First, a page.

Black Crappie
Black Crappie AZ
Native to the Atlantic slope from Virginia to Florida, the Gulf slope west to Texas and the Mississippi River Basin.  Introduced to Arizona in 1905.  Head and back heavily and irregularly spotted with black blotches on a silver-olive background; tail, dorsal and anal fins are spotted. Seven or eight spines on dorsal fin. Body is compressed or flat.
White Crappie
White Crappie AZ
Non-native that originated from the Great Lakes, Hudson Bay and Mississippi River basin, west to Minnesota and South Dakota, south to the Gulf of Mexico. Introduced in 1903. Similar to black crappie but more silvery in color and smaller in size. Black markings tend to form vertical bars rather than random spots as in black crappie. The dorsal fin has 6 spines. The body is compressed or flat. Tail fin, dorsal and anal fins are spotted. 
Tilapia AZ
Exotic from Africa and coastal rivers of Israel. At least four varieties of tilapia have been introduced into Arizona since the 1960’s. Extensive hybridization often makes identification difficult. Similar in body shape to bluegill. Two-part lateral line with front portion higher on body than rear portion. Very long, unbroken dorsal fin and anal fin with pointed ends. 
Desert Sucker
Desert Sucker AZ
Native to Arizona. Body sharply bi-colored, olive-brown above and deep-yellow below. Scales on upper half of body have dark spots forming faint dashed lines. Lower lip is about 3 times as thick as upper lip. Dorsal fin has 10 to 11 rays.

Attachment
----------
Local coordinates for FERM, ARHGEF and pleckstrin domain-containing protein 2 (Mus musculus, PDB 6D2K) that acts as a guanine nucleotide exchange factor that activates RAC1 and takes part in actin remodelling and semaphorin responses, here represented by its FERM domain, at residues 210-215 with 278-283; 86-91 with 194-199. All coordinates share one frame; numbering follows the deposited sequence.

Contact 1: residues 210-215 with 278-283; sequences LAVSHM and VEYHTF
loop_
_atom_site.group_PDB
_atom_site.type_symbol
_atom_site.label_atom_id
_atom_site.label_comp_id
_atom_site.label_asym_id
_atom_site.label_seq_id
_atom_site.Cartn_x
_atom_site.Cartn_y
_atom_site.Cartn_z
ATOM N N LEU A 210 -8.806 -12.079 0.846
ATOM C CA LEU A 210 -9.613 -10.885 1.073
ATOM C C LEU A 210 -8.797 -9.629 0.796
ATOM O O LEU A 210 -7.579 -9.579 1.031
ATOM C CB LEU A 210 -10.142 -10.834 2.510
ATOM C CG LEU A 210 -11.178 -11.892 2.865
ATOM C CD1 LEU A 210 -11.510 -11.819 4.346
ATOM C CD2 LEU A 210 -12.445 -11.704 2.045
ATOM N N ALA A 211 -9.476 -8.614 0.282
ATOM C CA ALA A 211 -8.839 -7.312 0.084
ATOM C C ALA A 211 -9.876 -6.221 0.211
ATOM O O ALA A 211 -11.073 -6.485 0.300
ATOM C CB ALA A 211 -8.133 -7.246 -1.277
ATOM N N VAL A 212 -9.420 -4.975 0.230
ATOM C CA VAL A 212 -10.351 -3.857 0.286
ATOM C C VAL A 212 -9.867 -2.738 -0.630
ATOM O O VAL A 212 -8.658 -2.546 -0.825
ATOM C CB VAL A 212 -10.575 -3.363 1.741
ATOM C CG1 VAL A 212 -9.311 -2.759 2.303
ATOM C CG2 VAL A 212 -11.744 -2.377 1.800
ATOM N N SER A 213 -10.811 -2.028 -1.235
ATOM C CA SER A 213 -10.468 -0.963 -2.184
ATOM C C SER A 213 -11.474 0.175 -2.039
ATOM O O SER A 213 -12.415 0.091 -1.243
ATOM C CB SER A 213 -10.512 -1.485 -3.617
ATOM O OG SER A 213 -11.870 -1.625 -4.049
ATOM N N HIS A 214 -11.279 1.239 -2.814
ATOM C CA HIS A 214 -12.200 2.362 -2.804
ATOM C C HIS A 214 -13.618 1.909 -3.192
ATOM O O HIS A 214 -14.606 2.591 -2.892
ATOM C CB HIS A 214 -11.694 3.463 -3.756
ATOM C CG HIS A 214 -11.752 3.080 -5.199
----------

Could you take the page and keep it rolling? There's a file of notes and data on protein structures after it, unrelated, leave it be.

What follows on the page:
Bigmouth Buffalo
Bigmouth Buffalo AZ
Non-native. Introduced to Arizona in 1918. Heavy bodied fish. Back is gray to olive-bronze with green-copper reflections. Sides are black to olive-yellow; belly is pale yellow to white. Head large and ovoid with a sharply oblique, terminal mouth. No barbells on mouth or spines on fins.
Common Carp
Carp AZ
Found in abundance along the Colorado River and it's reservoirs. Native to Asia, yellow to golden brown or olive sides, white belly, scales have a dark spot at the bottom. Average side 18 inches and 5 lbs. Can reach well over 40 lbs. Close relative of the Koi fish.
Grass Carp
Grass Carp White Amure AZ
Can be found in urban lakes and ponds. Gold to greenish silver back fading to yellowish white underside, thick body; with a broad head and large forward facing mouth, dark-edged scales and low set eyes. Can reach weights over 50 lbs